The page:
To function ideally in our world it is necessary to relate to the real world as it is and not as we would wish it to be. That must begin with habitually seeing the world accurately, responding properly and promptly. The problem is that we have lived in a complex world ever since our early days in the womb. Experiments have shown that babies that have specific music played to them, while they are still in the womb, without ever hearing them again until they are a year old, show a clear interest in those specific tunes.
That research demonstrates that reality impinges upon us long before we have enough wisdom to thoughtfully respond to it, and thus to cultivate our habitual responses rationally. Our infancy is dominated by our genes and maternal environment. If our early learning is compatible with our natural genetic inclinations, and our mothers are able to provide safe but dynamic environments, then we can grow to become highly functioning children.
As we become children and are able to physically communicate with other children and to interact with them verbally about our basic needs, it is still important to seek to see our reality clearly. To learn to know who we can trust, and whom to be suspicious of. To learn what we can do and what we can not do.
With adolescence, new problems with our reality arise as our friends, school and community try to shape us into conforming to their view. We are compelled by those others to conform to social standards, but by this age, we have enough self-awareness to decide what aspects of the greater society we wish to associate with and pursue. For the first time, we have the personal experience to intentionally choose where we wish to place ourselves in the world community, that is, outside of our local community. That search and choice offers us the opportunity to look at the greater reality and either filter it through our personal biases learned in childhood, or attempt to see reality shorn of those earlier experiences and training. This new reality search might include going beyond formal schooling and seeking greater realities totally outside of conventional experience.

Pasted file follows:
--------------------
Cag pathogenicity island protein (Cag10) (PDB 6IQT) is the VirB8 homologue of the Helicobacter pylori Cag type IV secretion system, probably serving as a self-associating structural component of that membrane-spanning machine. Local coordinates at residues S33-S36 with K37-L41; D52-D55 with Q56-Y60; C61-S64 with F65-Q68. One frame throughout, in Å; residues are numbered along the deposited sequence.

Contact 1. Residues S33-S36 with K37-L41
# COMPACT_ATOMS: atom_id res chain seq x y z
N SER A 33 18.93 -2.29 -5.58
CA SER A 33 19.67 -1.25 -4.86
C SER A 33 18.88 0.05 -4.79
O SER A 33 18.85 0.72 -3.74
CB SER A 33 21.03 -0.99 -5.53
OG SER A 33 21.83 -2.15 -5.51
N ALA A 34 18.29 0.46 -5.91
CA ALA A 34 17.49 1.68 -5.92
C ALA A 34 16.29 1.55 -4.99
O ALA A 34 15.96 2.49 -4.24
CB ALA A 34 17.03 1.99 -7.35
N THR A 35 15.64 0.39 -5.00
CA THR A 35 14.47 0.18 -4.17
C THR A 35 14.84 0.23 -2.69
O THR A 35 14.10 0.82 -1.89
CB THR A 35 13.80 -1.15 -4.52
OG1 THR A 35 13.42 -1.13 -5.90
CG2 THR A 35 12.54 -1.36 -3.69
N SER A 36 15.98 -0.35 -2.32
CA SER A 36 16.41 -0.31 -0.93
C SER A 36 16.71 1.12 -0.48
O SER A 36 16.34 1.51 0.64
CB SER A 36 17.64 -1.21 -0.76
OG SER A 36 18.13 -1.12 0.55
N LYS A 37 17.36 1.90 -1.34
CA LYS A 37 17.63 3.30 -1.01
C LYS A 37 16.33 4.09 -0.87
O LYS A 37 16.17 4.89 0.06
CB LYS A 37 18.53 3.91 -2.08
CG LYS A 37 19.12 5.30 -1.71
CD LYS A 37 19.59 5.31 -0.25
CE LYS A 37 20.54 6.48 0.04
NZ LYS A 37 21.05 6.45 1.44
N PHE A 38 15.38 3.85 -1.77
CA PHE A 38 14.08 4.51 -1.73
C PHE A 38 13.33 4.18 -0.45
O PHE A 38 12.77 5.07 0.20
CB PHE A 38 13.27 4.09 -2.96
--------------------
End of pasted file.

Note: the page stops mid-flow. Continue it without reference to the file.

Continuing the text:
When we are adults we are required to be productive, and to sustain ourselves, our family, and our community. Our responsibilities go beyond our personal needs, and to function well in this more inclusive environment requires a new look at reality and in a broader way. It requires a new kind of clarity of perception based on more expanded goals. These new goals foster and demand facing the new realities of our group’s needs. We must yield some of our personal choices for the greater value to us of satisfying our group’s needs.
With maturity, our personal needs, and even our families’ needs, must to some degree yield to the needs of the community and the world. That requires yet another adjustment to look at our new reality squarely and seek a clear perception of what it is and what needs to be done so the whole world will function better for others as well as for ourselves and our friends.
Each of our stages of life needs an adjustment to see our new reality clearly.